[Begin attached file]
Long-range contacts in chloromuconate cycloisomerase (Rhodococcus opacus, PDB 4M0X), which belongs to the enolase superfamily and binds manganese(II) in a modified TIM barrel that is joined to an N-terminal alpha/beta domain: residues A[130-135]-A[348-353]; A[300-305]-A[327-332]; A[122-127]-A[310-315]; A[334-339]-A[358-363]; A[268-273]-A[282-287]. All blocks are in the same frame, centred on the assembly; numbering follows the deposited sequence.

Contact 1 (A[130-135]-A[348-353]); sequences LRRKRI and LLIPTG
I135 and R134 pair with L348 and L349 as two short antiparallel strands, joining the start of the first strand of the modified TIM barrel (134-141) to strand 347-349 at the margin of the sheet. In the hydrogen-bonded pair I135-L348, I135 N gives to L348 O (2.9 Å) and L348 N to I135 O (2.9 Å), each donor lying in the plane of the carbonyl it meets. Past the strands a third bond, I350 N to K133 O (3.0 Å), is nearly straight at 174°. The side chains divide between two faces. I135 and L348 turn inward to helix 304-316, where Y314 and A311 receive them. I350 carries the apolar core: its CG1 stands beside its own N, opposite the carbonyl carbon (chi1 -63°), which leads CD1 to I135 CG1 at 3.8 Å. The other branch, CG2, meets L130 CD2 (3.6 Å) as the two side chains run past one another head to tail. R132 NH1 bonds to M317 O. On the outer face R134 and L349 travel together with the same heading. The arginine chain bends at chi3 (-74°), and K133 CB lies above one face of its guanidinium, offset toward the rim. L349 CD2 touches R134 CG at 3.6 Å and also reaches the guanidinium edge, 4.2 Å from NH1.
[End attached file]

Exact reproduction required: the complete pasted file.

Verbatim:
Long-range contacts in chloromuconate cycloisomerase (Rhodococcus opacus, PDB 4M0X), which belongs to the enolase superfamily and binds manganese(II) in a modified TIM barrel that is joined to an N-terminal alpha/beta domain: residues A[130-135]-A[348-353]; A[300-305]-A[327-332]; A[122-127]-A[310-315]; A[334-339]-A[358-363]; A[268-273]-A[282-287]. All blocks are in the same frame, centred on the assembly; numbering follows the deposited sequence.

Contact 1 (A[130-135]-A[348-353]); sequences LRRKRI and LLIPTG
I135 and R134 pair with L348 and L349 as two short antiparallel strands, joining the start of the first strand of the modified TIM barrel (134-141) to strand 347-349 at the margin of the sheet. In the hydrogen-bonded pair I135-L348, I135 N gives to L348 O (2.9 Å) and L348 N to I135 O (2.9 Å), each donor lying in the plane of the carbonyl it meets. Past the strands a third bond, I350 N to K133 O (3.0 Å), is nearly straight at 174°. The side chains divide between two faces. I135 and L348 turn inward to helix 304-316, where Y314 and A311 receive them. I350 carries the apolar core: its CG1 stands beside its own N, opposite the carbonyl carbon (chi1 -63°), which leads CD1 to I135 CG1 at 3.8 Å. The other branch, CG2, meets L130 CD2 (3.6 Å) as the two side chains run past one another head to tail. R132 NH1 bonds to M317 O. On the outer face R134 and L349 travel together with the same heading. The arginine chain bends at chi3 (-74°), and K133 CB lies above one face of its guanidinium, offset toward the rim. L349 CD2 touches R134 CG at 3.6 Å and also reaches the guanidinium edge, 4.2 Å from NH1.